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Until recently, physician satisfaction was studied only among those working in special settings, such as rural and urban underserved areas. With the onset of managed care, many physicians have become employees and have found their autonomy constrained, medicine managed as a business, and incomes falling for some specialties. The result is a growing number of doctors considering a job change, nonclinical work, and retirement.
Dissatisfaction with pay and with community relationships are most likely to prompt physicians to leave their jobs, according to a survey of 1,939 practicing generalists and specialists across the United States. The research was supported in part by the Agency for Healthcare Research and Quality (National Research Service Award training grant T32 HS00032).
Lead author, Donald E. Pathman, M.D., M.P.H., of the University of North Carolina at Chapel Hill, and colleagues analyzed whether physicians in the top and bottom quartiles of satisfaction for each of ten aspects of work were more or less likely to anticipate leaving their jobs within 2 years compared with physicians in the middle quartiles for satisfaction.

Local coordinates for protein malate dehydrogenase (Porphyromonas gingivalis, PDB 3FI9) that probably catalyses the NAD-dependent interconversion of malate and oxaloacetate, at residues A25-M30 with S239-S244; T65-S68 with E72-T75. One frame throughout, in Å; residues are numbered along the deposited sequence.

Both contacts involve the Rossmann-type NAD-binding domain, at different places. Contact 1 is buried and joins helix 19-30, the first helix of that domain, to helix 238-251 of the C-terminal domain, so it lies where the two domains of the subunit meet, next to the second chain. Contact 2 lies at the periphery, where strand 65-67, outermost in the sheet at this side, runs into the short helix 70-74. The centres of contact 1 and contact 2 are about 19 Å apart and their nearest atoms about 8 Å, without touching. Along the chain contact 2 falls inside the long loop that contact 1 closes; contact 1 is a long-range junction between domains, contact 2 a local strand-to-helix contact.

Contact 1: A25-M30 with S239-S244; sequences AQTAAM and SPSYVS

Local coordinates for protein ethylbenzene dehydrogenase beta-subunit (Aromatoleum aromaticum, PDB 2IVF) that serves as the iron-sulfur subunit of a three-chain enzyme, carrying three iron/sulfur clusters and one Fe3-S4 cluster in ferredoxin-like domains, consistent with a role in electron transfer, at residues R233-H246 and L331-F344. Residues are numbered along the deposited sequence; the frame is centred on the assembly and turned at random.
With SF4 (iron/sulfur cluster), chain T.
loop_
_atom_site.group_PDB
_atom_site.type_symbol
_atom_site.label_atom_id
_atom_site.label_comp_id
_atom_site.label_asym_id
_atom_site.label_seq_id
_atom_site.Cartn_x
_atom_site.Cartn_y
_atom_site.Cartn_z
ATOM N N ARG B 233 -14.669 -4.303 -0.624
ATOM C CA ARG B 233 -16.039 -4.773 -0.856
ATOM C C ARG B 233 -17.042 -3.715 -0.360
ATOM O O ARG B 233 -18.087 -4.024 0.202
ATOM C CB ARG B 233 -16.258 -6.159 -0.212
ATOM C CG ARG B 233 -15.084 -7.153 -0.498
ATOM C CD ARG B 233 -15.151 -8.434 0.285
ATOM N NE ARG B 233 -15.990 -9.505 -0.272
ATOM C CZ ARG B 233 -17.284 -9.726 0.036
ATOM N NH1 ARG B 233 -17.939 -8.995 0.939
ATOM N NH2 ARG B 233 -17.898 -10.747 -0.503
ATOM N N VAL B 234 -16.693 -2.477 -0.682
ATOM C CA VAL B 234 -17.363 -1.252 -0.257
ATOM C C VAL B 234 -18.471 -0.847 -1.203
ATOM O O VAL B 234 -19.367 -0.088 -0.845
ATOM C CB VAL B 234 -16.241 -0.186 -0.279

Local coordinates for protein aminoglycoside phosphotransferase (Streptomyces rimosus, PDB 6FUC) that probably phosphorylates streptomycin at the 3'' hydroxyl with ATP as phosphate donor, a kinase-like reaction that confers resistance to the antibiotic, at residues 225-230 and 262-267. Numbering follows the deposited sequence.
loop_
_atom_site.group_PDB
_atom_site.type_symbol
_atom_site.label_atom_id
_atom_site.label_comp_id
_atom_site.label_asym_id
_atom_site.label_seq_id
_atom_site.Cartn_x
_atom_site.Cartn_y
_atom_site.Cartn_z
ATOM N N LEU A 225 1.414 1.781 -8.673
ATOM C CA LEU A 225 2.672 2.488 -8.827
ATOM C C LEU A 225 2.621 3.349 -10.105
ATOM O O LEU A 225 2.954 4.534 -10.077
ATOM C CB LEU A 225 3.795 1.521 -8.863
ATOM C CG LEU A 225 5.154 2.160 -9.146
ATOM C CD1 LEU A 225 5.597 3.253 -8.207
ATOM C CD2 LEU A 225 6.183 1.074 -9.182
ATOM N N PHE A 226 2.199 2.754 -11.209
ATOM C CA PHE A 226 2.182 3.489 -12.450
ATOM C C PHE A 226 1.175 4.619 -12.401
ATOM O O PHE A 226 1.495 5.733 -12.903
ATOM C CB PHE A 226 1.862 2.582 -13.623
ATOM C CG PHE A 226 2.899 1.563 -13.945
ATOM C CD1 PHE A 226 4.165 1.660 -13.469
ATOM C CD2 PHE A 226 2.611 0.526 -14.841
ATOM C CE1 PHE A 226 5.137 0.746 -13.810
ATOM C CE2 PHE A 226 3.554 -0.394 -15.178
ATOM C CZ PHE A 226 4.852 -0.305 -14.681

Generalists and specialists had similar levels of satisfaction. One-fourth (27 percent) of doctors anticipated a moderate-to-definite likelihood of leaving their practices within 2 years. Relative dissatisfaction with pay and with their relationship to the surrounding community (reflected in survey questions such as "a sense of belonging, respected, and strongly connected") were associated with plans for leaving the current practice for nearly all physician groups surveyed.
How physicians felt about their relationships with patients and how they felt about their autonomy were not related to plans to leave their practices. Perhaps these once-central features of doctoring are no longer as important to physicians, or perhaps physicians believe they cannot find better relationships or more autonomy elsewhere and thus see no need to change jobs, explain the researchers. They suggest that clinical practices could promote workforce stability by providing doctors with opportunities and incentives to participate in local and State professional and service organizations or local volunteer clinics.
More details are in "Physician job satisfaction, job dissatisfaction, and physician turnover," by Dr. Pathman, Thomas R. Konrad, Ph.D., Eric S. Williams, Ph.D., and others, in the July 2002 Family Practice 51(7), pp. 593-601.
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